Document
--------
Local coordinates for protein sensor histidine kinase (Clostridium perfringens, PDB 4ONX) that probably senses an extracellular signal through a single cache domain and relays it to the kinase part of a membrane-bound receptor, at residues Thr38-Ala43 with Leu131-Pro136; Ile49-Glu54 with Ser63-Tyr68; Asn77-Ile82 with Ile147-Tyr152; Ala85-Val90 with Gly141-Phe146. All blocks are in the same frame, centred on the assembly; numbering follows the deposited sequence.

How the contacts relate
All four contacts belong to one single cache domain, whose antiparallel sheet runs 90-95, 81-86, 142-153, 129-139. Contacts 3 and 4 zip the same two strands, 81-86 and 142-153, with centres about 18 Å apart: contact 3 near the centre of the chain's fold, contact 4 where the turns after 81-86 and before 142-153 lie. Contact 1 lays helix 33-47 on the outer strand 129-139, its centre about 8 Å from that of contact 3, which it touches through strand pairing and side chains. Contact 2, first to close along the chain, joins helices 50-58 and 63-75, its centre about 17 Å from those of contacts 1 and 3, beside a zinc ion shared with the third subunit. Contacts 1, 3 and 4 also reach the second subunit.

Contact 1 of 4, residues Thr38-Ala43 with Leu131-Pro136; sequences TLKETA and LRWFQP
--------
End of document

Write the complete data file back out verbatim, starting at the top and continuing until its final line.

Local coordinates for protein sensor histidine kinase (Clostridium perfringens, PDB 4ONX) that probably senses an extracellular signal through a single cache domain and relays it to the kinase part of a membrane-bound receptor, at residues Thr38-Ala43 with Leu131-Pro136; Ile49-Glu54 with Ser63-Tyr68; Asn77-Ile82 with Ile147-Tyr152; Ala85-Val90 with Gly141-Phe146. All blocks are in the same frame, centred on the assembly; numbering follows the deposited sequence.

How the contacts relate
All four contacts belong to one single cache domain, whose antiparallel sheet runs 90-95, 81-86, 142-153, 129-139. Contacts 3 and 4 zip the same two strands, 81-86 and 142-153, with centres about 18 Å apart: contact 3 near the centre of the chain's fold, contact 4 where the turns after 81-86 and before 142-153 lie. Contact 1 lays helix 33-47 on the outer strand 129-139, its centre about 8 Å from that of contact 3, which it touches through strand pairing and side chains. Contact 2, first to close along the chain, joins helices 50-58 and 63-75, its centre about 17 Å from those of contacts 1 and 3, beside a zinc ion shared with the third subunit. Contacts 1, 3 and 4 also reach the second subunit.

Contact 1 of 4, residues Thr38-Ala43 with Leu131-Pro136; sequences TLKETA and LRWFQP